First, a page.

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Lions Gate opens ‘Urbania’ after Unapix’s problems

Move comes just two weeks before Sept. 15 release

In a move worthy of a white knight, Lions Gate Films has picked up all U.S. rights to Jon Shear’s “Urbania” as intended distrib Unapix Films Theatrical faces cash flow problems that have forced the company to back away from the acquisition just two weeks before its Sept. 15 release.

“Urbania,” which premiered at the Sundance Film Festival, was adapted by Daniel Reitz from his own play “Urban Folk Tales” about a gay man’s search for redemption and love. The film, which stars Dan Futterman and Josh Hamilton, has won a number of festival awards, including the grand jury award for narrative feature at last month’s L.A. Outfest and grand prize at the Philadelphia Gay and Lesbian Film Festival.

Unapix Films acquired the film in March and has been working on the film’s marketing and publicity campaign throughout the summer. Just last week, however, Unapix Entertainment chairman Herbert Pearlman informed Unapix Films topper Richard Abramowitz that the company would not have the funds to put the film into release.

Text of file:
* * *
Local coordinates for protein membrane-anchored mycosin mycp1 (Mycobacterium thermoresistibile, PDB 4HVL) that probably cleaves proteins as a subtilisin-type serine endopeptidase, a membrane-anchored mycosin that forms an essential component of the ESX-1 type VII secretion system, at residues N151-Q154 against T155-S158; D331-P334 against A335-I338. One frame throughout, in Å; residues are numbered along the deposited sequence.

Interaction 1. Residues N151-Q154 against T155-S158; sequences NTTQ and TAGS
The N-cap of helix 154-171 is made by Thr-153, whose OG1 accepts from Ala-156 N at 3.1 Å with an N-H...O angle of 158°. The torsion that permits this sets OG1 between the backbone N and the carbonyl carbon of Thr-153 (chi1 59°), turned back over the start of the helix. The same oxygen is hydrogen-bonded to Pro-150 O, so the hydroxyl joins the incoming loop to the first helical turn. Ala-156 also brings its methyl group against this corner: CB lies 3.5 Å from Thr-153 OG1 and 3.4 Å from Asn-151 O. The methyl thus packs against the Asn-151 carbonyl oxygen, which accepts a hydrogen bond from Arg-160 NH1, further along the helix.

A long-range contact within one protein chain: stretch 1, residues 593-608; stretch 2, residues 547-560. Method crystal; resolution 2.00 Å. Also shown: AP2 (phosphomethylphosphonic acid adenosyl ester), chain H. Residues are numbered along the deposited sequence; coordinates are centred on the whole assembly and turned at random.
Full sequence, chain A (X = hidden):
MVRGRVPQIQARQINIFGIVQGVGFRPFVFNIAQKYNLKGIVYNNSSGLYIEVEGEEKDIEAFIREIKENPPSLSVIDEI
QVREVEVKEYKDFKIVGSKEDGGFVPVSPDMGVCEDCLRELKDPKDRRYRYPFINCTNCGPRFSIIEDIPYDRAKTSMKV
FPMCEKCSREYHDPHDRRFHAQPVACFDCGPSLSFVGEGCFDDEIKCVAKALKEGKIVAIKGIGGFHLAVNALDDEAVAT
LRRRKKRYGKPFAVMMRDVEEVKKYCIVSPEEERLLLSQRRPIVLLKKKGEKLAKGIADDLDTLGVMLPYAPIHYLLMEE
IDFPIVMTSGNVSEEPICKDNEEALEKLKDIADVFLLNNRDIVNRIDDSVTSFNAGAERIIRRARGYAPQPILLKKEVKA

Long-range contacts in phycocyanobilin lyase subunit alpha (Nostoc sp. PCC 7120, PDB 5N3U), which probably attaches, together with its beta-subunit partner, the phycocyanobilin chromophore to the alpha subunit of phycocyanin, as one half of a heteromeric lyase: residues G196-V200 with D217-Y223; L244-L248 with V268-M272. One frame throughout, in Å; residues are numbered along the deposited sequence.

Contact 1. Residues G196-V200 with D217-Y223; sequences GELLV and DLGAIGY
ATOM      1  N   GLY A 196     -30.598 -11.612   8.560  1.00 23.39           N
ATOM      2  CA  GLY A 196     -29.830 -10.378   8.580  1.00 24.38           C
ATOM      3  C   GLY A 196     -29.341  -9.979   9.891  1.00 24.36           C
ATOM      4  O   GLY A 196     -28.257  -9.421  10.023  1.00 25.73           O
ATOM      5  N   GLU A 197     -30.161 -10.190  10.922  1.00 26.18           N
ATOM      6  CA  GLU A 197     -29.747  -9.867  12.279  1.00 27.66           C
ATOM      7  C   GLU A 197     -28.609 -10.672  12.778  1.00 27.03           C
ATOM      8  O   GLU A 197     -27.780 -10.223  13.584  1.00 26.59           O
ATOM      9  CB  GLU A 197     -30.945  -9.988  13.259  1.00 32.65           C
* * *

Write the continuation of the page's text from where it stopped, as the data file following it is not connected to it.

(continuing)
Unapix Films, the theatrical arm of Unapix Entertainment that was just launched in March, has released one film to date: “Grass,” a documentary narrated by Woody Harrelson about the U.S. drug policy on marijuana.

Abramowitz said he has been told that the cash flow problems are temporary. “I’m delighted that Lions Gate will handle the film,” he said. “The film’s release was my highest concern.”

Said Lions Gate Releasing co-prexy Tom Ortenberg, “It would have been a shame if ‘Urbania’ went unreleased. People who had worked on this film for a long time would go undeservedly punished. We were always interested in the movie, but we faced a very crowded release slate.”

Lions Gate will release the film in New York, San Francisco, Los Angeles and San Diego on Sept. 15 and will expand from there into the top 25 markets and possibly beyond.

“I was very excited that there was a new player on the independent film scene, and I’m heartbroken that after all the work they put into this release, they won’t be able to enjoy the fruit,” said J. Todd Harris, who produced the film with Shear and Stephanie Golden. “Robert (Abramowitz) has gone out of his way to see that the film succeeds, (but) I’m incredibly relieved that a company as experienced and prominent as Lions Gate has been able to step in at the last minute.”

UTA and Harris repped the filmmakers in the deal.

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